Janis Susan May/Janis Patterson is a 7th-generation Texan and a 3rd-generation wordsmith who writes in mystery, romance, and horror. Learn more about her and her books at her websites: www.JanisSusanMayAuthor.com and www.JanisPattersonMysteries.com.
Christmas! Just the mention of the word evokes images of snow and family togetherness and a decorated tree and presents... Some people don't like Christmas for reasons of their own, but I love Christmas because of all the happy memories involved.
When I was a child the entire family - aunts, uncles, cousins of several generations - would gather for Christmas day at my grandparents' house in a small town in North Texas. The house was built in the 1880s and was very cold, but we didn't care. Each family had had their 'tree' as we called presents and Santa in their own home, either on Christmas Eve or early Christmas morning, then all would trek up to the family home. My grandmother didn't decorate beyond a tree - usually a small one set on a table in the corner of the seldom-used parlor. One year it was made of blue net, which was very strange.
We had presents, but not very many and not very grand. Usually the children under 10 or so got presents from everyone, but the rest drew names. We weren't a wealthy family, at least not in money. What I remember most fondly, though, is not the presents - I cherish the memories of love and fun and togetherness... and the food. Especially the food.
Every family brought a dish and the old round table from the 1840s in the kitchen (which is now my breakfast table) couldn't hold it all, so the dishes spread out over the counters and stove. My mother made superb pies and always took six or eight - and none of them ever came home. Our cuisine was ample, but basically simple. Ambrosia salad. Green bean casserole. Several kinds of stuffing. Corn, either plain or in casserole, sometimes both. Turkey. Ham. Occasionally a roast. Sweet potatoes - yes, with pineapple and marshmallows. Green peas and pearl onions. Irish potatoes cooked in several ways. Sometimes fried okra, freshly cooked just before we started to eat. And of course, iced tea to drink. There was no alcohol of any kind at any gathering at my grandparents' house.
We had the tree first, all of us oohing and aahing over everyone's gifts no matter what they were, and then we migrated to the kitchen. Dinner usually lasted most of the day. After the first heaping plateful we would all sit around, talking primarily - ours was a 'talking' family - while our dinner 'settled,' then we would mosey back to the kitchen for a little snack. Sometimes several times.
So many children today miss the wonderful experience of an extended family. We did not. My grandparents' siblings came to dinner, and sometimes some of their children if they were in town. Some members brought friends who would have no place else to go. Boyfriends and girlfriends were welcome. My grandmother's sister had died in the Spanish influenza epidemic right after World War I, but her widower - and his second wife! - came to our Christmas regularly, and were very welcome. I was nearly grown before I figured out that neither of them was a blood relation!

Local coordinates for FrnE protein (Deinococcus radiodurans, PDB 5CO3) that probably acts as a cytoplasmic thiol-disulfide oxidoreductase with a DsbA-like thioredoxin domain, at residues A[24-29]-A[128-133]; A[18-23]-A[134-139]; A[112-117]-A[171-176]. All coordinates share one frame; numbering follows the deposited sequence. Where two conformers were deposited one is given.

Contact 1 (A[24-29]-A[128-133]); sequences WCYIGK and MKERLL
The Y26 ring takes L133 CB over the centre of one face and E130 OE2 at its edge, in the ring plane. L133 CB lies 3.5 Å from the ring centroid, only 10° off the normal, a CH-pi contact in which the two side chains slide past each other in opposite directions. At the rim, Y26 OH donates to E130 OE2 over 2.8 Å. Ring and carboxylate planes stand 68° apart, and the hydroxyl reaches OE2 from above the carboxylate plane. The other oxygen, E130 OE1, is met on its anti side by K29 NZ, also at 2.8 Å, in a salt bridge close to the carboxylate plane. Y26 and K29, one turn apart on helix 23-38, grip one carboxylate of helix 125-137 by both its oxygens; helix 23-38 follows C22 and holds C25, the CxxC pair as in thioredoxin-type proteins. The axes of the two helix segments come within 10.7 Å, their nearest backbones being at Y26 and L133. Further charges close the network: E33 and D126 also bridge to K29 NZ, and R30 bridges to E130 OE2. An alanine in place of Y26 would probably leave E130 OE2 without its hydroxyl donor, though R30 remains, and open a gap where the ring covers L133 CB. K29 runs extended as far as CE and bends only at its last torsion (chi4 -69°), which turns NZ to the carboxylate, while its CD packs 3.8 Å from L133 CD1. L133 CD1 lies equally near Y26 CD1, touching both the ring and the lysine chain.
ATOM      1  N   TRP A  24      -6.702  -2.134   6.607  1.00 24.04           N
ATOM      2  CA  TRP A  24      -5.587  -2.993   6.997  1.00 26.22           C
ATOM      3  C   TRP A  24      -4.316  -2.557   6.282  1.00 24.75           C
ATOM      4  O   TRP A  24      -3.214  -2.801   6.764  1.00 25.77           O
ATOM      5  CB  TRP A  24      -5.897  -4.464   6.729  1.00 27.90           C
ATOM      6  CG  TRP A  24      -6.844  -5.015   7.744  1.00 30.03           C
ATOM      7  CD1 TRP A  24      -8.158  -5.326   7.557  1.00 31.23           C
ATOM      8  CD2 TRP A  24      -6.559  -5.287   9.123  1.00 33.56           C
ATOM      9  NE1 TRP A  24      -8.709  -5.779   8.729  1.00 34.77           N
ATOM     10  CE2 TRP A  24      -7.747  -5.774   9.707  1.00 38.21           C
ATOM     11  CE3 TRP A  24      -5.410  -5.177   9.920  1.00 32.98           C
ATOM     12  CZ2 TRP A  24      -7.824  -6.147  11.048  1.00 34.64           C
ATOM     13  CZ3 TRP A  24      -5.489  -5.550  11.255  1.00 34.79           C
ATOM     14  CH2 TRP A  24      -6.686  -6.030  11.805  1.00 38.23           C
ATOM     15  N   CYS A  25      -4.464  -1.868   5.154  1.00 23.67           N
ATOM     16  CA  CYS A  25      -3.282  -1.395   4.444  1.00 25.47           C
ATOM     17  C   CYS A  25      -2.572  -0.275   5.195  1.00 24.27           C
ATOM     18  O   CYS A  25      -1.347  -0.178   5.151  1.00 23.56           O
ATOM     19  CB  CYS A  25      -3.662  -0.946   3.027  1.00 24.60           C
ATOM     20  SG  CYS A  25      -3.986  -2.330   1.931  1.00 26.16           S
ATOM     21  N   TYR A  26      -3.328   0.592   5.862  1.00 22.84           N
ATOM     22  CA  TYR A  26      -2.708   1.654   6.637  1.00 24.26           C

There were games, too. We children spent hours playing cards or Chinese checkers on an ancient board that had been my grandfather's as a boy. Sometimes the men played gin rummy. The women talked. If the weather was nice, we children would run off our energy playing games outside, either in the yard or in the old barn on the back of the property.
When it finally got into late afternoon, the women would go into the kitchen; some would clean up while others divided the leftovers (usually enough for two meals for a family - I said there was a lot!) so each group would have some to take home. No leftovers since have ever tasted so good.
Lois asked for a photograph germane to my post, but there isn't one. Few of us had cameras, and if there were pictures made, I don't know of any that have survived. It's a pity, but the images in my heart can never fade. So - I must ask you to use your imagination to picture the scene; a Norman Rockwell-type image would do nicely, because it was just that lovely.
My grandparents' generation is gone now, as is my parents'. I am now the oldest on both sides of my family - a fact that never ceases to astonish me. The old house was sold long ago, and the younger generations have scattered across the world. Which is the way of things, and is perhaps good, because there is no way we could ever recapture that feeling of wonder, of family, of hope, of love.
By the way, my Christmas release this year is a tasty little novella of murder and mayhem called Killing Harvey, where on Christmas morning the most unpleasant family member was discovered stabbed. And garrotted. And possibly poisoned. It's sort of a funny story. However - please rest assured that my family was nothing like that one!
It was a killer Christmas…
By all accounts it should have been a perfect holiday. A beautiful, elegant house. Rebecca’s future relatives all together, talking happily about her upcoming Christmas afternoon wedding to Peter. A gorgeous tree surrounded by presents. A Christmas-card perfect snowfall.
But the snowfall turned into a freak blizzard, trapping Rebecca and Peter in with his family. Then, once the house was completely isolated and no one could enter or leave, the most obnoxious member of the family is found stabbed. And garroted. And perhaps poisoned. Who really killed Harvey… and how?
Can Rebecca solve this murder? More importantly, does she really want to?